He codified that principle in a new written strategy for Afghanistan that said the U.S. presence would be "conditions-based," rather than "time-based." The idea was that the U.S. would pull out based only on factors on the ground, such as the ability of the U.S.-backed Afghan government to govern its territory and fight the Taliban effectively.
But U.S. military officials and other experts have said the Afghan government is still not there and would likely collapse if the U.S. pulled out. It's also unclear what reason the Taliban, seeing a U.S. withdrawal on the horizon, would have to continue engaging in delicate peace talks with the U.S. that have been orchestrated by Trump’s envoy for Afghanistan reconciliation, Ambassador Zalmay Khalilzad.
To be sure, Trump has not announced publicly any withdrawal from Afghanistan, and people familiar with his deliberations tell NBC News that no final decision has been made. Still, even the news that Trump had ordered up plans for a withdrawal was being seen by the Taliban as a major victory that demonstrated the efficacy of their 17-year fight against the United States presence.
"We are close to our destination," a senior Taliban commander from Helmand province told NBC News. He added: "We proved it to the entire world that we defeated the self-proclaimed world’s lone super power."
As a candidate, Trump vowed that fighting terrorism — or "radical Islamic terrorism" — would be his top priority and portrayed his opponent, Hillary Clinton, and Obama as unwilling to confront the threat. Seth Jones of the Center for Strategic and International Studies said Trump’s moves on Syria and Afghanistan appear to be based on a false assumption that the threat is fading.
In fact, Islamist extremists are growing in number and capability, with Syria at the epicenter of the danger, according to a report on global terrorism by Jones and five other experts released last month. After Syria, Afghanistan ranks second among countries with the highest number of Salafist jihadist fighters, according to the CSIS report. An estimated 43,650 to 70,550 fighters are based in Syria, and 27,000 to 64,060 are in Afghanistan, the report said.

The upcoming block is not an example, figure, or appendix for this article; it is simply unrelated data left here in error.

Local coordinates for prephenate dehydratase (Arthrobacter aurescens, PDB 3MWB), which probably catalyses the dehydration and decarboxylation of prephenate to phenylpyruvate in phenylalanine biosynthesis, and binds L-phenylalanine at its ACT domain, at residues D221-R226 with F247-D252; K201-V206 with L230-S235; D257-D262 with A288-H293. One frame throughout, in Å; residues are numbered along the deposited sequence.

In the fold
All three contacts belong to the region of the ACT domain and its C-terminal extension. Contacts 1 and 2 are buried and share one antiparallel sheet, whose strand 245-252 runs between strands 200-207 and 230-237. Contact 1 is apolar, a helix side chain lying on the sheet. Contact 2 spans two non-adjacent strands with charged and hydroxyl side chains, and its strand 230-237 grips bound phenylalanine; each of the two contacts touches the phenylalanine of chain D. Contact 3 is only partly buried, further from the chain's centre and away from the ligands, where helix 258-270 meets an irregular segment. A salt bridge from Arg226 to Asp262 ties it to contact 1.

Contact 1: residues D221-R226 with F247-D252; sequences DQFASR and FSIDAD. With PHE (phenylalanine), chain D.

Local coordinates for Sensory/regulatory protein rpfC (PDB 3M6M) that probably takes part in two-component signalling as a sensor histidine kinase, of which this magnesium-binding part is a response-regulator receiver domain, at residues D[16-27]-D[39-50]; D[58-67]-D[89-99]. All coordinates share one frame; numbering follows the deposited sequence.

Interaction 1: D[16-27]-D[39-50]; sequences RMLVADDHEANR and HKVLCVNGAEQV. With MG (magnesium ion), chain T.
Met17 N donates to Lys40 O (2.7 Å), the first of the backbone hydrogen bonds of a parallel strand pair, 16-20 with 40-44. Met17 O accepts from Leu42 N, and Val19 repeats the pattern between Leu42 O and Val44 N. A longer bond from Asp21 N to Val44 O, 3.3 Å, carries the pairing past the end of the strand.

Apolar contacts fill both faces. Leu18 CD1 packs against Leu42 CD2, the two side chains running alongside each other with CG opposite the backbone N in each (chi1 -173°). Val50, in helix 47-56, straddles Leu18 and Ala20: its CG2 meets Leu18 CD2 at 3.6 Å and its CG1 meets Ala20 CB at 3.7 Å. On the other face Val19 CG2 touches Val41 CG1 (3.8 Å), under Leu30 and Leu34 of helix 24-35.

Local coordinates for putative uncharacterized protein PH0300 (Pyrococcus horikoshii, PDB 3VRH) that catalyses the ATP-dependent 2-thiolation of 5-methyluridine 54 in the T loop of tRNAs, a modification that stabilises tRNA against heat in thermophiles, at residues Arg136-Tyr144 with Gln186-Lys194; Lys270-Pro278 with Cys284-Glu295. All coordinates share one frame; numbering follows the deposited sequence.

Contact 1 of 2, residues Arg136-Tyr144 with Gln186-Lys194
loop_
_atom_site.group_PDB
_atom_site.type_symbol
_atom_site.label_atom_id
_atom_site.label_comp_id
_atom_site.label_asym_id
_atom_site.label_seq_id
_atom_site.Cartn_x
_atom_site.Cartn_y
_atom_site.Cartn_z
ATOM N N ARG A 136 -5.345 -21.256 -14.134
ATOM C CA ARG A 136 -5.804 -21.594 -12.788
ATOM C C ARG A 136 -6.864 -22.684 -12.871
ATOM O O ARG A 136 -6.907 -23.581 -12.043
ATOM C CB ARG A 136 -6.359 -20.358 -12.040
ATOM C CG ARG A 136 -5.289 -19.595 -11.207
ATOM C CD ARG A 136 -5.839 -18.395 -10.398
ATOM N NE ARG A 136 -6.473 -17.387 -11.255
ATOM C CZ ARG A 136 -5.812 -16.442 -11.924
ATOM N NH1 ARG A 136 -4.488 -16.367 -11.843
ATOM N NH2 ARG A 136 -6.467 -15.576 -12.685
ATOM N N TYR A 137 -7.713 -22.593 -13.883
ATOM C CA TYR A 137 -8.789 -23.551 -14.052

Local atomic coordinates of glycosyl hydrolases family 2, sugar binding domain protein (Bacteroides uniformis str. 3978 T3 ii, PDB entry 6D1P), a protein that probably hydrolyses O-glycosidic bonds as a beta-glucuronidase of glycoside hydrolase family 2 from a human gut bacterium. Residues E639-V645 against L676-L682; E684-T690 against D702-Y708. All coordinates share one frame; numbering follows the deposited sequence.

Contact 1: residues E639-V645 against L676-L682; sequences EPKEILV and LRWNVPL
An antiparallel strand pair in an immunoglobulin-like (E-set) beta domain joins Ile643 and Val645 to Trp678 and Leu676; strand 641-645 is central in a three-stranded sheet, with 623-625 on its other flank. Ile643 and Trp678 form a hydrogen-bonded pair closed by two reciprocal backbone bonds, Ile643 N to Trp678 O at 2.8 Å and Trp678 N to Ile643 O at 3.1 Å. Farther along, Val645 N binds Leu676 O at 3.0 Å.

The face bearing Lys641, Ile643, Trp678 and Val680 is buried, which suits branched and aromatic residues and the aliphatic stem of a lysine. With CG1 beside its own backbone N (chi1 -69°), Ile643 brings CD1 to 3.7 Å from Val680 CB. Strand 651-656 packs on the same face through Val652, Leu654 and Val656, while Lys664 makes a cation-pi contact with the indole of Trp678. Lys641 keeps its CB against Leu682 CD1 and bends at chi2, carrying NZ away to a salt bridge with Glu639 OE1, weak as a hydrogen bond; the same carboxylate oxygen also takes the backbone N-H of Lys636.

The CSIS report, written before Trump's surprise moves this week in Syria and Afghanistan, also warned that scaling back U.S. force levels in the Middle East and Africa could give more breathing room to terrorist networks.
Husain Haqqani, Pakistan’s former ambassador to Washington, said Trump’s moves in Syria and Afghanistan were sending the message globally that the U.S" no longer considers the jihadi threat a serious threat."
"It will come back to bite the U.S.," Haqqani said.
In both Afghanistan and Syria, a smaller U.S. presence also risks creating more room for Trump’s No. 1 geopolitical foe — Iran — to expand its influence. Iranian-backed Hezbollah forces have become a major player in Syria and are viewed as a growing threat by neighboring Israel. Iran has also flexed its military and diplomatic muscle in Afghanistan, which shares a border with Iran, and has been frequently accused of surreptitiously aiding the Taliban there.
In his White House campaign, Trump had bashed Obama over Iran, calling the nuclear agreement between Tehran and world powers the "worst deal ever." He accused Obama of putting Tehran "in a dominant position of regional power and, in fact, aspiring to be a dominant world power."
Yet Trump’s decision to pull the plug on U.S. forces in Syria has handed a major victory to Iran, removing a counterweight to Tehran’s proxy forces on the ground and undercutting Washington’s leverage in any peace negotiations, according to Republican lawmakers, former U.S. officials and military officers.
Hawks that have castigated Obama over his approach to Iran expressed outrage and disappointment over Trump’s troop withdrawal Syria and planned drawdown in Afghanistan.
"If we continue on our present course we are setting in motion the loss of all our gains and paving the way toward a second 9/11," said Republican Sen. Lindsey Graham of South Carolina.
Graham on Friday called for Senate hearings on the decision on Syria.
Josh Lederman is a national political reporter for NBC News.
Dan De Luce
Dan De Luce is a reporter for the NBC News Investigative Unit.